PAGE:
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Comment Computer health class (Score 4, Interesting) 133

What would you like to see in a computer 'health' class? After cleaning up several of my son's friend's computers from rampant spyware/malware/etc, it's clear that kids are given computers without any real training or discipline in how to protect themselves.

With all the sharing done on social media today, including lists and 'here's how to generate your porn/potter/star trek/etc name based on street address/birthday/etc', what alternate security questions should (if any) a website use to verify identity?

Comment Re:"Did you even test this??!!!" (Score 5, Insightful) 523

In my view, the kind of people who object to error messages that are complete sentences and contain three-syllable words are the kind of people who won't read any error message under any circumstances, but whatever. "ERR 34: Bad srvc" it is. Choke on it.

*sigh* The error message isn't for that user, it's for the person they call for help.

Submission + - Code.org Celebrates 100M Hours of Code, 5B Lines of Code (Whatever That Means)

theodp writes: "The impact of $5 million," explained the pitch for the Code.org Indiegogo 'crowdfunding' campaign backed by matching funds from the likes of Bill Gates, Microsoft, and Google, means "100 million students do an Hour of Code." And on Tuesday — two months after the biggest Indiegogo campaign in history met its fundraising goal — Code.org took to Twitter to exclaim "We just passed 100 MILLION Hours of Code!", posted a YouTube video featuring the President and tech CEOs to commemorate the milestone, and boasted on Tumblr of also having 5 billion lines of code 'written' by students. "Thank you to everyone who's given computer science a shot with your very first Hour of Code," Code.org writes, "everyone who told a student or friend about it, and to our partners and donors who helped bring the movement to life." So, not to be a buzzkill, but what exactly does "do an Hour of Code" mean? On its website, Code.org notes that "we do not view the Hour of Code tracker to be an exact measure of usage", but asserts that "it is certainly directionally correct." The fuzzy public-facing stats (the City of 'Other' tops the HOC leaderboard) don't seem to bother the National Science Foundation, which has partnered with Code.org, taking note of how "Code.org, with its amazing marketing prowess, its Hour of Code, and its success in attracting major funding, has completely changed the national conversation" on getting CS education into the K-12 curriculum.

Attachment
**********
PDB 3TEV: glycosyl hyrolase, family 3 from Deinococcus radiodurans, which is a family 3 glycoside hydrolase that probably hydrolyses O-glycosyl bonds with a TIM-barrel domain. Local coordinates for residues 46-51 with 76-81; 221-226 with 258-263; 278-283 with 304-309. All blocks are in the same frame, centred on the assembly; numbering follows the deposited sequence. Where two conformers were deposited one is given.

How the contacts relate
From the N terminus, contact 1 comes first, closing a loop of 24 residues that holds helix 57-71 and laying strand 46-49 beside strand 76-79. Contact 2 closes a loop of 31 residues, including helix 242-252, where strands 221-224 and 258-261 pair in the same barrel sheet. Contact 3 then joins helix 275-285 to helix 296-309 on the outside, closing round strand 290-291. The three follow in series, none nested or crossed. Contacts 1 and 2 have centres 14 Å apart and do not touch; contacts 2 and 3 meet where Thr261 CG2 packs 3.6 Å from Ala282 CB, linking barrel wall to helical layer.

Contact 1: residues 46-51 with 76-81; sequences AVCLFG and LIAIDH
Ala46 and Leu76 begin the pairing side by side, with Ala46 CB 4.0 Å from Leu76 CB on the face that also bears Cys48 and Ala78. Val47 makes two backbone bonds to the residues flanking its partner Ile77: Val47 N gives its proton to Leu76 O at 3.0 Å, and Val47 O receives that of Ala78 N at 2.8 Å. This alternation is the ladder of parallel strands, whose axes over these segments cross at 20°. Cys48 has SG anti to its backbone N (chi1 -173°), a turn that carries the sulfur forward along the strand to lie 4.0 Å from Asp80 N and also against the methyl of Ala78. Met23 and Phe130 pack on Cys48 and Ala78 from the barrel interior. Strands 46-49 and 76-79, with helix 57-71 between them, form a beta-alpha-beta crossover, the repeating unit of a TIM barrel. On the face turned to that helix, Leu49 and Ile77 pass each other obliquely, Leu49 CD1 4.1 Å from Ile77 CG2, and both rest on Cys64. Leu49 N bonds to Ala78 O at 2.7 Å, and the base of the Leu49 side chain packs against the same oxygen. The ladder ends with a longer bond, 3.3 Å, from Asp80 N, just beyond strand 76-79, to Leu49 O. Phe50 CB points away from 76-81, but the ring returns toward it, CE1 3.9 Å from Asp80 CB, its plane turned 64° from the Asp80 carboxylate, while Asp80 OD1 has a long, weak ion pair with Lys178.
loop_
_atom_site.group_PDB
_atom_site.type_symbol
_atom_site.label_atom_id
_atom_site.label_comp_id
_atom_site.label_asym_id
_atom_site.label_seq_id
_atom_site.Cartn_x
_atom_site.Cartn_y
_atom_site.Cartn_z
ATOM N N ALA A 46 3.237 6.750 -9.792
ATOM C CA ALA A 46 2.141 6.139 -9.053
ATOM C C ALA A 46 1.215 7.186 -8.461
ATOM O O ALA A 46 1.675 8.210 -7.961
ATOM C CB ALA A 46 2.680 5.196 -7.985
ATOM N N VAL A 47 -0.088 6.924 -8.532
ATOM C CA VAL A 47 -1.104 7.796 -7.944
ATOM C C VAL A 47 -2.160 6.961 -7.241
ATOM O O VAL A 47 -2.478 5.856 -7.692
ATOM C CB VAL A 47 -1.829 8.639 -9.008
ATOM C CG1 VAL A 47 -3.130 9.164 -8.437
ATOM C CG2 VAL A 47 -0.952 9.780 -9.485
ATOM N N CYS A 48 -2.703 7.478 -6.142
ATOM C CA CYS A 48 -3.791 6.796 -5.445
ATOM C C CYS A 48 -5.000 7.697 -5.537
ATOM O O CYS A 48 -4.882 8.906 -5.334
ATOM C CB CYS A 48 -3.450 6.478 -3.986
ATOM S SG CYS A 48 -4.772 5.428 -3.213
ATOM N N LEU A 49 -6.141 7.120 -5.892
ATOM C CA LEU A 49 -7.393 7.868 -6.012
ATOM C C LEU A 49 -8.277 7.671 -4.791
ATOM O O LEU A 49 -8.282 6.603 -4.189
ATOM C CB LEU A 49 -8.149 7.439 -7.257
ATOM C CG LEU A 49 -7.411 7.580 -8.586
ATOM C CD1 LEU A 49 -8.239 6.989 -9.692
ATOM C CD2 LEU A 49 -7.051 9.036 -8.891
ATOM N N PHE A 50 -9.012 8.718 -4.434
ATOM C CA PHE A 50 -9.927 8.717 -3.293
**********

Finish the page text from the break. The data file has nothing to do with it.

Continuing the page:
Submission + - Apple Invests $848 Million Into Solar Farm (reuters.com)

An anonymous reader writes: Apple is making a huge investment in solar energy, sending $848 million to First Solar’s California Flats Solar Project. The deal will supply Apple with energy for 25 years. Construction of the new 2,900-acre solar farm will start this summer and finish by the end of 2016. Apple's share of the energy produced will be about 130 megawatts, while another 150 MW will be sold to Pacific Gas & Electric. "The iPhone maker already powers all of its data centers with renewable energy. Tim Cook, Apple’s chief executive officer, has advocated taking more steps to combat climate change."

Submission + - Alcohol's evaporating health benefits

Heart44 writes: A study in the bmj (British Medical Journal) shows that consuming alcohol — any volume, any type — does not increase life expectancy. Study here, bmj editorial here.
The article is not paywalled. From the conclusions: "Beneficial associations between low intensity alcohol consumption and all cause mortality may in part be attributable to inappropriate selection of a referent group and weak adjustment for confounders. "

Submission + - Samsung Smart TVs forcing ads into video streaming apps (cnet.com) 1

mpicpp writes: Just days after its TV voice recognition software came under fire for invading privacy, Samsung users are reporting unwanted Pepsi ads appearing while they watch their Smart TVs.

Reports are emerging that Samsung smart TVs have begun inserting short advertisements directly into video streaming apps, with no influence from the third-party app providers.